By Edward Hallowell, M.D. One of the biggest challenges facing people with ADHD is maintaining a positive self-view. We adults are usually hyper-critical of ourselves. We magnify our sins and shortcomings, and minimize our virtues and achievements. We believe that the positives we do were created by smoke and mirrors, while the things we have failed […]Continue Reading... No Comments.
By Brenda Nicholson No, Nay, Never The average 1-year-old hears the word “No” 400 times a day, according to research conducted by UCLA. By the time that child can vote, he’s heard the word “No” about 200,000 times. Double that if he has ADHD. In many ways, it makes sense. As parents, we praise our […]Continue Reading... No Comments.
By Jacqueline Sinfield Shame is an emotion that plays a big part in the lives of people with ADHD. When you feel shame, you feel a huge sense of embarrassment and humiliation about who you are. Shame and guilt are closely connected; although subtly different. Feeling ashamed can lead to many problems, including depression, anxiety, drug and alcohol problems. Here are the […]Continue Reading... No Comments.
By Margarita Tartakovsky, M.S. Many adults with ADHD feel shame. A bottomless, all-encompassing shame. They feel shame for having ADHD in the first place. They feel shame for procrastinating or not being as productive as they think they “should” be. They feel shame for forgetting things too quickly. They feel shame for missing deadlines or […]Continue Reading... No Comments.
By James M. Ochoa, LPC There’s a lot of helpful information for people with ADHD — about medication and diagnoses, about how to get things done or finished faster, how to feel more confident about your decisions. The problem is that we can’t use the information until we confront the fallout from the stress of […]Continue Reading... No Comments.
By Stacey Nelson Jacob Edward, 10, paints a clay plate he made in his past four art therapy sessions. He dips his brush into the cup of silvery black paint he has mixed, and dabs it into the cracks of the clay. Jacob’s breathing and brush strokes start to quicken. He seems anxious. I ask […]Continue Reading... No Comments.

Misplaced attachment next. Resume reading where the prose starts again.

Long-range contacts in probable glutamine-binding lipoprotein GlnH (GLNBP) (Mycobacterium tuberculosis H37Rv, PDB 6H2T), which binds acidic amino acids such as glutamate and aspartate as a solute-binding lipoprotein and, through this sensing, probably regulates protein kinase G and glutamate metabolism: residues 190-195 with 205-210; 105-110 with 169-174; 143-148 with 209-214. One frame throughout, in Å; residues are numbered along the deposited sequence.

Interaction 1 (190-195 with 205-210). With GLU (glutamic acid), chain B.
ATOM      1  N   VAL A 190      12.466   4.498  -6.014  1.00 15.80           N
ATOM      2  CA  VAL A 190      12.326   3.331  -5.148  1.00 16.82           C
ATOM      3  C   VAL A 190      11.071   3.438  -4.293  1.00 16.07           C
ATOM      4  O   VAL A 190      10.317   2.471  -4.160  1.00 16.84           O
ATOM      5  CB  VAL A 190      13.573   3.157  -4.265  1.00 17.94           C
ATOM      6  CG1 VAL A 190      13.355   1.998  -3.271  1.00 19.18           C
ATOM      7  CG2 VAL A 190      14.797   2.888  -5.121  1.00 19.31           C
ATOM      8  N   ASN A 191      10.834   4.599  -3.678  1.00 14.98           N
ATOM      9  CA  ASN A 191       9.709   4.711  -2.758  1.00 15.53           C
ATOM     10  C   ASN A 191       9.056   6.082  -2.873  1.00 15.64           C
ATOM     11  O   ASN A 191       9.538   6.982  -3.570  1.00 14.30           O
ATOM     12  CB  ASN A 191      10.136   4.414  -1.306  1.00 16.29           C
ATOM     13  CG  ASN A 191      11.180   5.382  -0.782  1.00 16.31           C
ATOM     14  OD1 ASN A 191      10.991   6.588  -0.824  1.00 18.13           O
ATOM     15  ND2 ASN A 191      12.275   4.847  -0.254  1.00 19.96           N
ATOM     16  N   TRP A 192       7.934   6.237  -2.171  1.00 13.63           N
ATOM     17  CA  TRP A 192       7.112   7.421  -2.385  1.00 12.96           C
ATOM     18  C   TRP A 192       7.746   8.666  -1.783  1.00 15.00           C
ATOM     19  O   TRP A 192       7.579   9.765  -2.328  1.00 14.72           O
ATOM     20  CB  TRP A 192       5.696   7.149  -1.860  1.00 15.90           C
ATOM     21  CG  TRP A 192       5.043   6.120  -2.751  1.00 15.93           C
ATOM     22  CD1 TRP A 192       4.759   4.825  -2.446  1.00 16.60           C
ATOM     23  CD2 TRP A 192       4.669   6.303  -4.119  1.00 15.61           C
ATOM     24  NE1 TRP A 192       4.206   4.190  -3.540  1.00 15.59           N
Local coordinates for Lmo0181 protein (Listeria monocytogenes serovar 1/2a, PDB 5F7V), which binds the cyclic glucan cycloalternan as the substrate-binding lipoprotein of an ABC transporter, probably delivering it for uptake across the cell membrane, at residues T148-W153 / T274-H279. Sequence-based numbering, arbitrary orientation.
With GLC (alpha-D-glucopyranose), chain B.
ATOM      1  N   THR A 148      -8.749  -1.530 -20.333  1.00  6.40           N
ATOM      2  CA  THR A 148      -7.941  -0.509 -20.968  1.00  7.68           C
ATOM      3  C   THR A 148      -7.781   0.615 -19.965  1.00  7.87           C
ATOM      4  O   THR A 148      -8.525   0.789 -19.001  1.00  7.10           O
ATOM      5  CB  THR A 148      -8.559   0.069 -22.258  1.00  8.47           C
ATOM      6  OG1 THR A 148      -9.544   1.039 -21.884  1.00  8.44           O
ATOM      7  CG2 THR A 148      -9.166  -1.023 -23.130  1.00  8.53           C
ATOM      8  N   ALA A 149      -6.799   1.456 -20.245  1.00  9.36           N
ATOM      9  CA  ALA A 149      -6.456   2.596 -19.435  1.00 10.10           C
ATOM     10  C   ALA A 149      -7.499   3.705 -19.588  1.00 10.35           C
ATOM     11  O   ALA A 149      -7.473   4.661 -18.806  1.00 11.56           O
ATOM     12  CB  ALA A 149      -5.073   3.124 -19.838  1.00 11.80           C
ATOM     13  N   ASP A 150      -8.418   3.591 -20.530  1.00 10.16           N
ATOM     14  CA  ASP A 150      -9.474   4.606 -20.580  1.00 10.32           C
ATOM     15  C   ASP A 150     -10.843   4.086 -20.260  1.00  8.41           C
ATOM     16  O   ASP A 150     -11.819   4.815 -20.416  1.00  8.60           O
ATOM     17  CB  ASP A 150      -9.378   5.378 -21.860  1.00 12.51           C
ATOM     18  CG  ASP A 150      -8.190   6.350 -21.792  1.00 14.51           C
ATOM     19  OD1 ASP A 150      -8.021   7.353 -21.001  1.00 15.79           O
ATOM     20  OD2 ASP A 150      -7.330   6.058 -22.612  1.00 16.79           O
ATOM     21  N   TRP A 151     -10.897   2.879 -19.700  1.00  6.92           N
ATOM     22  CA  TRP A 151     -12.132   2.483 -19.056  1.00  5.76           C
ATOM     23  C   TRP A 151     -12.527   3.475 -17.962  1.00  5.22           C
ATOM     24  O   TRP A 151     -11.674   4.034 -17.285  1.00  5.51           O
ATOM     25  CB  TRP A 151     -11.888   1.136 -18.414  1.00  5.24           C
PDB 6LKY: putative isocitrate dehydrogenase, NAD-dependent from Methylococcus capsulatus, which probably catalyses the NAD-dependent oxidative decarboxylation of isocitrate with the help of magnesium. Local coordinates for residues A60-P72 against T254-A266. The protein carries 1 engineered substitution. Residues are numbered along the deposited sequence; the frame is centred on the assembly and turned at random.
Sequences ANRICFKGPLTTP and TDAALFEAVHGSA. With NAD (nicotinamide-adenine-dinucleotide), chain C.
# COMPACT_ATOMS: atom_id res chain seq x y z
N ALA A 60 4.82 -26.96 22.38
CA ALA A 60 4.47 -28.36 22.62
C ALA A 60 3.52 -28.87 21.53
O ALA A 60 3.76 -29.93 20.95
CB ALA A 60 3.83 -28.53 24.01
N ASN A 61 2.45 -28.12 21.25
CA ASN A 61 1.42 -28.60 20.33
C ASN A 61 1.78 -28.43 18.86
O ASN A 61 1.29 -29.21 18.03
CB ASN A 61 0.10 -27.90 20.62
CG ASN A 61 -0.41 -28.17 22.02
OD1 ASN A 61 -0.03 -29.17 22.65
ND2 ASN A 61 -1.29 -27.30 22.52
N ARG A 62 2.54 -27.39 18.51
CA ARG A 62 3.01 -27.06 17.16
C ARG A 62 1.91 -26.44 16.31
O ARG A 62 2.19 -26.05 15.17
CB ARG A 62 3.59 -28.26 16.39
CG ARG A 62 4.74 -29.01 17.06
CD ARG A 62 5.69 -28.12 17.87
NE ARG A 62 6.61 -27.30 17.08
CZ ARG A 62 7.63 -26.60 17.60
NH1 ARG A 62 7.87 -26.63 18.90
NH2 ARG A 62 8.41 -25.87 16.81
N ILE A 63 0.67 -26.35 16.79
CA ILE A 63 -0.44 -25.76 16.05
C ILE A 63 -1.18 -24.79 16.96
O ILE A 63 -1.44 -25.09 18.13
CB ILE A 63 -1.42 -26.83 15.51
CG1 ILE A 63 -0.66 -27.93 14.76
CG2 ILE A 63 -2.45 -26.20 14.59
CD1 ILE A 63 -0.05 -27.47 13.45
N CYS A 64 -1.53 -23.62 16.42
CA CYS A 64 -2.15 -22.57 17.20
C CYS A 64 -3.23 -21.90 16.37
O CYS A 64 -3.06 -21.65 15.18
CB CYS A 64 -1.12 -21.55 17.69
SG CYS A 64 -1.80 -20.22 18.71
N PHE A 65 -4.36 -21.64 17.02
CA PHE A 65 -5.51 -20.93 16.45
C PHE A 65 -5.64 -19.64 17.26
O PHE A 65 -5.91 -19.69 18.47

By Additude Editors Seasonal Affective Disorder (SAD) is a mood disorder associated with depression and related to seasonal variations in light. SAD impacts 10-20 percent of the population in dim Nordic countries, and may disproportionately affect adults and children diagnosed with attention deficit disorder (ADHD) everywhere. “As seasons change, there is a shift in our […]Continue Reading... No Comments.
By Sandy Maynard Do you lash out when your spouse reminds you — nicely — to take out the dog or pick up a gallon of milk? Do you fly off the handle when the boss asks you to turn in the next assignment on time? I know many people who do, including myself. In […]Continue Reading... No Comments.
by Tamara Rosier, Ph.D. Adults with ADHD have a peculiar relationship with time, often investing it frivolously or ineffectively. Many of us feel anxiety, guilt, or self-loathing when we think about how we use our days, resulting in more wasted energy and time. Routine tasks, like laundry and paying the bills, frustrate us. When we […]Continue Reading... No Comments.
By Ari Tuckman People with ADHD feel emotions more intensely than others do. When ADHDers feel happiness and excitement, it makes them more interesting and engaging. But strong emotion has its downside as well. ADHDers are impulsive. They get carried away by what they are feeling, and act on it without considering how it […]Continue Reading... No Comments.